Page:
["Mexico City Northwest Twilight". Photo by Warren Falcon. August 2009. Click on the image to enlarge it.]
‘I don’t try to reconcile anything’ said the poet at eighty,
‘This is a damned strange world.’
--John Berryman, from "Eleven Addresses To The Lord"
The original fault
Will not be undone by fire.
The original fault was whether wickedness
Was soluble in art. History says it is,
Jacques Maritain says it is,
--John Berryman, from "Sonnet ix"
Once again this babble
for Father Will his Bible
the Holy Surd of God
Context & Conjecture One
Thou knowest my down-sitting...
Try me, O God, and seek the ground of my heart;
prove me, and examine my thoughts. --from Psalm 139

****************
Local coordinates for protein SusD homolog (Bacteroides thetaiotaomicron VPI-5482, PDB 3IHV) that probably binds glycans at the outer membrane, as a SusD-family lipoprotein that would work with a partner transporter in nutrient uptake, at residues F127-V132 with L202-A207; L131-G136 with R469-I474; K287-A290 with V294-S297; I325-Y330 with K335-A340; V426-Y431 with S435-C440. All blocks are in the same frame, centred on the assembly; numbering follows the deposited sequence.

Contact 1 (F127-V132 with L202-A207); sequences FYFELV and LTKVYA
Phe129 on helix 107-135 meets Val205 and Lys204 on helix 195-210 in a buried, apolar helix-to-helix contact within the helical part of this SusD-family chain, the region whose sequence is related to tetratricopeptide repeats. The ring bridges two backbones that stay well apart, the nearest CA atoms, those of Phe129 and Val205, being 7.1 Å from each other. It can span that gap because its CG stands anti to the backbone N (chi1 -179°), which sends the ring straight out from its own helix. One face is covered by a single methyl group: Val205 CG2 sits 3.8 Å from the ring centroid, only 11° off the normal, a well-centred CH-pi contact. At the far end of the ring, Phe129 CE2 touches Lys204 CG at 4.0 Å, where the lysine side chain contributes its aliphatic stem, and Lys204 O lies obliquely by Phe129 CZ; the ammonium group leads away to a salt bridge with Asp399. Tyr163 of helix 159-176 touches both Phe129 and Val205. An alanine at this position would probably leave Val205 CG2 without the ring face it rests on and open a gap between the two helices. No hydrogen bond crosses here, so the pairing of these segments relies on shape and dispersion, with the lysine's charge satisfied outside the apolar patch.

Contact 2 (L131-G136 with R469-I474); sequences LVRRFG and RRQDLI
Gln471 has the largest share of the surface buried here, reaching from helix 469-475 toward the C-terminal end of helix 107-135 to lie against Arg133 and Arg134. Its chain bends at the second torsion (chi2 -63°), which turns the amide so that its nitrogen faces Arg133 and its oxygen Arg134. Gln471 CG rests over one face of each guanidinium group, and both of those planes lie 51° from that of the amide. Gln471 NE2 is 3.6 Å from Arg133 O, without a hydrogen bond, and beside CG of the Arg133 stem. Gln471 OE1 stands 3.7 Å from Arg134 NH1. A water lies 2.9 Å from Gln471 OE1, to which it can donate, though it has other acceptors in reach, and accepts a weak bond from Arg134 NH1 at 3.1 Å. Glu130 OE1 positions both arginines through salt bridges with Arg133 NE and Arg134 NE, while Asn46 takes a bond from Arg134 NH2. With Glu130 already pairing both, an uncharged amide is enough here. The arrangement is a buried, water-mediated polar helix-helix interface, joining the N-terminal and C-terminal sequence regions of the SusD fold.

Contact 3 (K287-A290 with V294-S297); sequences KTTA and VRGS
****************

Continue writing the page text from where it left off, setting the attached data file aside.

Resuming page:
I have often wondered where Little Miss Muffet was forced to go, and did she, and if she did what became of her, who did she become and what adventures of disorientation did she undergo in order to arrive at a more meaningful reorientation of self with Self--what Carl Jung calls the “greater personality” from which the ego dwells and swells into conscious being with growing capacities to live the questions, to sit in the contradictions, to dwell within and between the conflict of the opposites. Like Siddhartha Guatama Buddha, Miss Muffet had to leave the familiar tuffet, the premature down-sitting, for enough hard living had not been done for she had not yet been more completely exposed to the vicissitudes of existence--disillusionment, moral and other failure, longing, lack, illness, decay, death and, of course, the interplay, the coming and going of their opposites.